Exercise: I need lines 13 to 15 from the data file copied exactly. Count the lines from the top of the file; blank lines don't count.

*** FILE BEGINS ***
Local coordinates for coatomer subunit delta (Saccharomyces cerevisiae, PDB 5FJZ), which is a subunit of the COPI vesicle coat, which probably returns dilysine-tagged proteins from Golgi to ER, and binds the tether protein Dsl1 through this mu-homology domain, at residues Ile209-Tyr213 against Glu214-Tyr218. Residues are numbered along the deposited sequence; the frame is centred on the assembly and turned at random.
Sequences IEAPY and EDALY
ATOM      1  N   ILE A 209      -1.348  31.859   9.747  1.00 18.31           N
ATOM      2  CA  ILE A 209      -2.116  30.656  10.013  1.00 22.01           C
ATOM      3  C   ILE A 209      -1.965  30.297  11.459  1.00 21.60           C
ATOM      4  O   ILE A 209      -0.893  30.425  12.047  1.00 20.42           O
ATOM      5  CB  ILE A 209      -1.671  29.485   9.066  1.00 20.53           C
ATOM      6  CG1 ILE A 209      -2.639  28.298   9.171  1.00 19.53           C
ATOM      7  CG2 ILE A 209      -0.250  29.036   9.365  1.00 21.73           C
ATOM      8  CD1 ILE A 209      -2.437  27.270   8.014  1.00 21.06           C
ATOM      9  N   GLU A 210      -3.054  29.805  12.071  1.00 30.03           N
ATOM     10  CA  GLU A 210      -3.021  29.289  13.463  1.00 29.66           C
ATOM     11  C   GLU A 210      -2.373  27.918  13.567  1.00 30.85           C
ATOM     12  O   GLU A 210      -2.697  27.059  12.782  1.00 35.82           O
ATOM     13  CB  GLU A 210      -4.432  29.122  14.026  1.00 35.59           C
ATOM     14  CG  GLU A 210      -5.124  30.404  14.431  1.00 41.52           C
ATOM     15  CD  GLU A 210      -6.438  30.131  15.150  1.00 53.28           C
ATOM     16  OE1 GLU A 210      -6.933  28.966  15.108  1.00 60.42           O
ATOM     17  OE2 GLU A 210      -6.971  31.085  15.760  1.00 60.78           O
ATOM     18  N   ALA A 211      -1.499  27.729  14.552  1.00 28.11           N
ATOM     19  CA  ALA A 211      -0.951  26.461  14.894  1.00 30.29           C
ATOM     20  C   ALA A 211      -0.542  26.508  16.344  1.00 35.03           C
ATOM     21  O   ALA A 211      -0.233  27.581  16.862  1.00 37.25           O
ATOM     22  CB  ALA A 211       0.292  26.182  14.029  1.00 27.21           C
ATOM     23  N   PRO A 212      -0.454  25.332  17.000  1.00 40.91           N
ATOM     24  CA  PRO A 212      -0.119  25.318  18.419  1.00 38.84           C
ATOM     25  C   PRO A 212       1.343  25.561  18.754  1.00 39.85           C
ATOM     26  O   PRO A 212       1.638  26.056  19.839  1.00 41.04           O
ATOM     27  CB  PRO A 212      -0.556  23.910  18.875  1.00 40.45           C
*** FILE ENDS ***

ATOM     11  C   GLU A 210      -2.373  27.918  13.567  1.00 30.85           C
ATOM     12  O   GLU A 210      -2.697  27.059  12.782  1.00 35.82           O
ATOM     13  CB  GLU A 210      -4.432  29.122  14.026  1.00 35.59           C